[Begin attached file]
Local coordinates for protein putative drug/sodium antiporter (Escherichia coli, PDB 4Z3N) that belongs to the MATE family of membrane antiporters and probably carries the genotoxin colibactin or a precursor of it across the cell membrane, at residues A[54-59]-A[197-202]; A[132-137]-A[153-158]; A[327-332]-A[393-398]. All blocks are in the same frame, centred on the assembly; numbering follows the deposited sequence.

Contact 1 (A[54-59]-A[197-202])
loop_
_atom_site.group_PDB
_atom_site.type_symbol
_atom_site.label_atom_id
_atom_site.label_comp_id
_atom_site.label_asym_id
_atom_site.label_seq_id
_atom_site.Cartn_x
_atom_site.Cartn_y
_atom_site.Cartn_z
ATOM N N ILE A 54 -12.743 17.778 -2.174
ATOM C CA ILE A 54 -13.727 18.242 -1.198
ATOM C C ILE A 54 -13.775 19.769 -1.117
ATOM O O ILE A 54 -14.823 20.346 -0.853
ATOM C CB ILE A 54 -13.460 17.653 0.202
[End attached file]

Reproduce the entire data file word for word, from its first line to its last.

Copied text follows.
Local coordinates for protein putative drug/sodium antiporter (Escherichia coli, PDB 4Z3N) that belongs to the MATE family of membrane antiporters and probably carries the genotoxin colibactin or a precursor of it across the cell membrane, at residues A[54-59]-A[197-202]; A[132-137]-A[153-158]; A[327-332]-A[393-398]. All blocks are in the same frame, centred on the assembly; numbering follows the deposited sequence.

Contact 1 (A[54-59]-A[197-202])
loop_
_atom_site.group_PDB
_atom_site.type_symbol
_atom_site.label_atom_id
_atom_site.label_comp_id
_atom_site.label_asym_id
_atom_site.label_seq_id
_atom_site.Cartn_x
_atom_site.Cartn_y
_atom_site.Cartn_z
ATOM N N ILE A 54 -12.743 17.778 -2.174
ATOM C CA ILE A 54 -13.727 18.242 -1.198
ATOM C C ILE A 54 -13.775 19.769 -1.117
ATOM O O ILE A 54 -14.823 20.346 -0.853
ATOM C CB ILE A 54 -13.460 17.653 0.202